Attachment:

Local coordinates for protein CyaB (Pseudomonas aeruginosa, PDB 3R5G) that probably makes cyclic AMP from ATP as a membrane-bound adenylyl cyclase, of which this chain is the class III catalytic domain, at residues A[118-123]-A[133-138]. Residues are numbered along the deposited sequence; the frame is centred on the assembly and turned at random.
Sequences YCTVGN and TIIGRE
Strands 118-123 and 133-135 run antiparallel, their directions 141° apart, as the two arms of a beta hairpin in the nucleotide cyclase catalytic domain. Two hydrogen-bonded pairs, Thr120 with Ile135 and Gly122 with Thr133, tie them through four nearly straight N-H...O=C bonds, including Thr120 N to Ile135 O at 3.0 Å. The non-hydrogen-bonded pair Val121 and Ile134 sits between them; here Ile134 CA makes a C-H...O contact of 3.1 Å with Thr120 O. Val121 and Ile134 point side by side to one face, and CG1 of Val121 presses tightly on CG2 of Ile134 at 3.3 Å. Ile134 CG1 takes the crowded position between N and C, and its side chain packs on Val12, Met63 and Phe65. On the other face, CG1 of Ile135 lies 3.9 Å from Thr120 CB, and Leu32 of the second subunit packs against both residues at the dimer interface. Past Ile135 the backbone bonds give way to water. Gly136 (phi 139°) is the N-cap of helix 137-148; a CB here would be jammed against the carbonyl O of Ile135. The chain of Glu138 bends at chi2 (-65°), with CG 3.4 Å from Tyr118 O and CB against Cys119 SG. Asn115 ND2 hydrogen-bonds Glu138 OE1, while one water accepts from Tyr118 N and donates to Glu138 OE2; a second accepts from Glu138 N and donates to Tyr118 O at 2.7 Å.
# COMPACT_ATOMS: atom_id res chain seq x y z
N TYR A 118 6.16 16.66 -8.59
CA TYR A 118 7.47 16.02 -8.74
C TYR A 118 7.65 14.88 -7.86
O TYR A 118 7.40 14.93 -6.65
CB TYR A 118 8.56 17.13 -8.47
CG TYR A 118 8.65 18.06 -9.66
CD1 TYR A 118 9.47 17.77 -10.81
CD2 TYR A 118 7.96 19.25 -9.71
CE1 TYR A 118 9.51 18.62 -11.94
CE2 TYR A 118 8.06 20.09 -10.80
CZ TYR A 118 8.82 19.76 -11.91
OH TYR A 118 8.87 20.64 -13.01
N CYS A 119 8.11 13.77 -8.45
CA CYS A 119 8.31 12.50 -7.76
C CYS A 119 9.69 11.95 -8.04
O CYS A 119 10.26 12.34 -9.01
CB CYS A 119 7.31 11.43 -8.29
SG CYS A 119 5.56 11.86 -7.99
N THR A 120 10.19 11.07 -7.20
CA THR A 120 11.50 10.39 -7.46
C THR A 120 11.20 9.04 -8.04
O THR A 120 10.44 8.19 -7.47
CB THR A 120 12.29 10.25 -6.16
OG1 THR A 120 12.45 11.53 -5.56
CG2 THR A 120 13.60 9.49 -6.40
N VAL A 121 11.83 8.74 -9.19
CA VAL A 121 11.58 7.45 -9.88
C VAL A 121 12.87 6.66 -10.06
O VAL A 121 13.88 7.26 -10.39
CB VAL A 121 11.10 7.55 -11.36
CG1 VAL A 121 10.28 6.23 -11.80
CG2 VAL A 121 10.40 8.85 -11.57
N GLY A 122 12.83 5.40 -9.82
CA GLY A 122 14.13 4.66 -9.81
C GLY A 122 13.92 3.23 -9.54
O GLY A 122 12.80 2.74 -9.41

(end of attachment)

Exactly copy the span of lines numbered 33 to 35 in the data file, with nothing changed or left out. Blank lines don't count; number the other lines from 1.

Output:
O VAL A 121 13.88 7.26 -10.39
CB VAL A 121 11.10 7.55 -11.36
CG1 VAL A 121 10.28 6.23 -11.80